The phone rang at work, one afternoon, and a lady asked me if we (Jackson’s Drawing Supplies, an art materials shop) knew anybody who would do some calligraphy in a hurry. It’s been a long time since any calligrapher left a business card with us, so I told her “Sorry, no active calligraphers that we know of…except maybe…”
I assumed it was for a wedding, and that she wanted someone to address the envelopes in a curly copperplate-style script. I can do that, surely, I’ve been writing envelopes all month…
“Well, I sort of do it…only…I don’t know whether my work is good enough…I’ve never done it for a client before, you see…”
“Please send me a sample of your calligraphy work today.”
What? Today? I took a photo of some amateurish sign I’d made for the shop’s calligraphy section (“Clearance Sale— Calligraphy Nibs”), added a nicer shot of outgoing Scarlet Letterbox envelopes I’d written in gold on black, and e-mailed them to her.
“We would love for you to do the job for us,” she wrote back the next day. And so they sent me the project specifications.
“What the F*(#”
It turned out that I’d been speaking to a representative of Darwin’s Government House—a historical building in the city—and that the gig was a page in their huge visitor’s book, to commemorate a visit from Prince Charles in less than two weeks’ time.The lettering wasn’t in copperplate at all…they wanted Gothic blackletter, or at least batarde. I would have to learn to write an entirely new lettering style. Nothing could stand more opposite to the swashy “cupcake shop” script I had been practicing. Also, they wanted an heraldic badge, the Prince of Wales’ feathers, at the top…in colours and gold. One page had been marked in the book…I would have just one shot at it, and there were less than 10 days to do it.
Holy ostrich feathers, Batman, what had I gotten myself into? When I told friends, via facebook, what I had been asked to do, most made very strange comments like “Congrats! They picked the best person for the job,” or “They should be honored that you have consented to do the art work.”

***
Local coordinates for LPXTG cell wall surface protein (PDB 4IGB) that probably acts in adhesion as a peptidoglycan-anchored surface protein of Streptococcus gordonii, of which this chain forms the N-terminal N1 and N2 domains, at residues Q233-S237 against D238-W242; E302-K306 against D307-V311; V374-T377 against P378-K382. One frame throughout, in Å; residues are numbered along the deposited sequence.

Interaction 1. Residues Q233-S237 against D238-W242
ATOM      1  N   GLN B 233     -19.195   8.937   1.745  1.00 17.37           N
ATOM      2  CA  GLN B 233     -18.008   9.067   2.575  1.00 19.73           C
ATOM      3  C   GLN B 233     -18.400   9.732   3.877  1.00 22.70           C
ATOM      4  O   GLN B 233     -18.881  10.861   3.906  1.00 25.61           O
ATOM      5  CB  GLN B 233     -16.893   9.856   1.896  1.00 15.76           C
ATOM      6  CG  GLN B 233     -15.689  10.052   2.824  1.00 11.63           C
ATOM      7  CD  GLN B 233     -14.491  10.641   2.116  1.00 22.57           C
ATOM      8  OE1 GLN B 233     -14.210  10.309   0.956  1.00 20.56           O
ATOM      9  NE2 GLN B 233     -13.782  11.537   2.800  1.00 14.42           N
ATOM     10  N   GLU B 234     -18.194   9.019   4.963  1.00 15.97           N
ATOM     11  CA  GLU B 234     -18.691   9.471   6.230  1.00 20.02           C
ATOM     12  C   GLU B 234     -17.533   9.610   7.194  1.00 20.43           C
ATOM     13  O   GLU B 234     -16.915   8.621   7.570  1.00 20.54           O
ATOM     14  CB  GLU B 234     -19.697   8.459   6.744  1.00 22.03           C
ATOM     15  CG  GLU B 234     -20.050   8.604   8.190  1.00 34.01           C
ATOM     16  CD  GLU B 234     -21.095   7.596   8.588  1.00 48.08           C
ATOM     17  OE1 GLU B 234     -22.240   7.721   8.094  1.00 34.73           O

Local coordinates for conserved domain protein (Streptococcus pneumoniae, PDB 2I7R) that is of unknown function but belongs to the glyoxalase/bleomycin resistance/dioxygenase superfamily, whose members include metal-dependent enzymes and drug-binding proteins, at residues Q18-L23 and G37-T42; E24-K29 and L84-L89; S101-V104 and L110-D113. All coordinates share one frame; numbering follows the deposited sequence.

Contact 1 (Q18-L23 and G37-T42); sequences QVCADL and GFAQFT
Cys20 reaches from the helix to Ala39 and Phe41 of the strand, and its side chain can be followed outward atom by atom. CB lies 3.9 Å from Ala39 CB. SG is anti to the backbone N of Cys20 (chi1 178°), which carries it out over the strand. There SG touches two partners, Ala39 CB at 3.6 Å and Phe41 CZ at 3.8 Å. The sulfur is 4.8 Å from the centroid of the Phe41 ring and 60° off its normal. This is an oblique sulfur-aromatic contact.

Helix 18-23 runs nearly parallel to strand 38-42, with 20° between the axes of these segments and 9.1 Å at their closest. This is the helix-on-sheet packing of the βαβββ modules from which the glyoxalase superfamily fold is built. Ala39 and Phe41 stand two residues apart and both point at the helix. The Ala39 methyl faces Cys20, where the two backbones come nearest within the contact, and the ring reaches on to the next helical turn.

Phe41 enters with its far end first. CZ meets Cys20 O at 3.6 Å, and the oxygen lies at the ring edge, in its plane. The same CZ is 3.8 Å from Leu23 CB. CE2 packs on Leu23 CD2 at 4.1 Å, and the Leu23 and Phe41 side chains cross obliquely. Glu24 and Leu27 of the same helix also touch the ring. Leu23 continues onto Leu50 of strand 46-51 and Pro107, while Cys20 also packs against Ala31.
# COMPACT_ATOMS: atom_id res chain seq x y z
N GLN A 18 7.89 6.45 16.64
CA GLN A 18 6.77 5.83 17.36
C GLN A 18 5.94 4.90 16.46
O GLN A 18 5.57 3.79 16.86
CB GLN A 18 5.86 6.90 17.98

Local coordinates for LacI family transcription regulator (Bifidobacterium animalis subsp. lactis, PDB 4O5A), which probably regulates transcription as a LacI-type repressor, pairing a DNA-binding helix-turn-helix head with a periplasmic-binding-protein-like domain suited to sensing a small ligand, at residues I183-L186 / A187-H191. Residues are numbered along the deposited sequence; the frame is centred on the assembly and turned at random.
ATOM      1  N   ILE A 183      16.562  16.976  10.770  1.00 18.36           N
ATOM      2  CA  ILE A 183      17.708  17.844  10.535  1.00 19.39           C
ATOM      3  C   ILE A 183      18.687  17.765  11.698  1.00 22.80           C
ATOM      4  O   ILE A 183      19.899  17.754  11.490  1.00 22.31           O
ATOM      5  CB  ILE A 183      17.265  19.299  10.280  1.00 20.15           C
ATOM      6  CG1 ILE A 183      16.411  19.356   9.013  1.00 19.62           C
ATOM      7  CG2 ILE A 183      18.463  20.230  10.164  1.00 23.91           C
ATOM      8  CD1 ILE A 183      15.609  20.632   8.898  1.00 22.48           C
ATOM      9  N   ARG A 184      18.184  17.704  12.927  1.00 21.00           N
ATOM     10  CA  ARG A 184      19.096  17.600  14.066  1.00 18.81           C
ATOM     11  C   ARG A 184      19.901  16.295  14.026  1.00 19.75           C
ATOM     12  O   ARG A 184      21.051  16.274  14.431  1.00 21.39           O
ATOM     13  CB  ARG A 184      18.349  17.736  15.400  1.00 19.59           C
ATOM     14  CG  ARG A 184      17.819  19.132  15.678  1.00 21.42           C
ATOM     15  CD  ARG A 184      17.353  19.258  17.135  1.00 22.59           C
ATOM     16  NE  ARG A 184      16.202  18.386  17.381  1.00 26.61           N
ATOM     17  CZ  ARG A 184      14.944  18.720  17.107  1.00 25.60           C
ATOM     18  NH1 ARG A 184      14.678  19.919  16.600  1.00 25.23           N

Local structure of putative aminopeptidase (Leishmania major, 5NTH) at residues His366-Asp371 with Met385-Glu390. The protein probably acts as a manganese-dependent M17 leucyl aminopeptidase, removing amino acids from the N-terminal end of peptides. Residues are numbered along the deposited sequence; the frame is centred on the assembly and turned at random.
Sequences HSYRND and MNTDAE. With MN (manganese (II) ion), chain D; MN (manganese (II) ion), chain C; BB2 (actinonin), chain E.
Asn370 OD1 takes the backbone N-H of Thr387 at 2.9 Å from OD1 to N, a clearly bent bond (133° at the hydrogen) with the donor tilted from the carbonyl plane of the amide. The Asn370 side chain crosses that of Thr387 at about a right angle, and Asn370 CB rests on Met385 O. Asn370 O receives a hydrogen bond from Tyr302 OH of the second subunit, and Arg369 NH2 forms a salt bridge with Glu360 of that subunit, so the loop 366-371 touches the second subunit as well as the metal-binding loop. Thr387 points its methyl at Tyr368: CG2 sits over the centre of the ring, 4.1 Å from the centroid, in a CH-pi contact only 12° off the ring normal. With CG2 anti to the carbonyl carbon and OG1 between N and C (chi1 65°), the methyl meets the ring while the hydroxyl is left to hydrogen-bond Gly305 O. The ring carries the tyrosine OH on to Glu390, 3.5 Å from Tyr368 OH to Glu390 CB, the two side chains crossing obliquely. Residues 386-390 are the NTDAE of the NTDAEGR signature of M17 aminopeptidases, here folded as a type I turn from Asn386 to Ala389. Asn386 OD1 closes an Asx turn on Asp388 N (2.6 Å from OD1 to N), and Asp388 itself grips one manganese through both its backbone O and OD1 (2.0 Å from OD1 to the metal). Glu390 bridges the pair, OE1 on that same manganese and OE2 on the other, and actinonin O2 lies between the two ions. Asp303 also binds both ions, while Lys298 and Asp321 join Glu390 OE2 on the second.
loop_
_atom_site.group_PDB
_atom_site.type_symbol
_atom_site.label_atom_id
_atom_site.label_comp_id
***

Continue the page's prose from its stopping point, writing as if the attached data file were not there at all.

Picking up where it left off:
I reeled in confusion…who were these glib and cheering people that seemed to know me so very little, after all these years? Only Helen grasped the utter weirdness of a job like this winding up in the reluctant, sweaty palms of a royalty–oblivious troglodyte like me, and she alone said something I could actually relate to:
The story ends happily. I managed the heraldic badge admirably (I think so, anyway), and although the letters are a bit ho-hum—no virtuoso gothic writer, me—they are readable, and clean, and centered.
I only spent 19 hours agonising over this simple page—most calligraphers would have dashed it off between breakfast and tea time—but it was delivered on schedule, in one piece, and Bonny Prince Charlie signed the recto page…probably without glancing at my verso page, because the poor man only has to appear at dreary official engagements—ribbon cutting, guestbook signing, niceties-mumbling, tea slurping and biscuit nibbling—about 12 times a week (he is described as “the hardest-working member of the royal family”) and he’s actually a deeply intelligent and compassionate person with serious philanthropic, philosophical and environmental interests, so that it really seems he had the tougher gig between the two of us, and who can blame him for being blind to visitor’s books?
The ladies of Government House very kindly sent me photos of the signed guest book, afterwards. This is the closest I will ever be to royalty…but a hand’s breadth between my writing and his, is pretty close.
I was more deeply honoured by this incongruous juxtaposition of our scribbles than I let on because, while I don’t give a rat’s ass about the titles one inherits at birth from one’s forebears, I respect the man: the way he has chosen to spend his time on earth, the efforts he has made to understand the issues, to help others, perform his duties, and still be himself. He cops a lot of flak for some of these things, but any person who believes passionately in anything, and does something about his convictions, will have critics, no?
Except that I am still waiting to be paid for this job that I did in early April; but I rang my clients yesterday and they seemed surprised to hear that I haven’t received my fees, so maybe something will happen.
Any day now.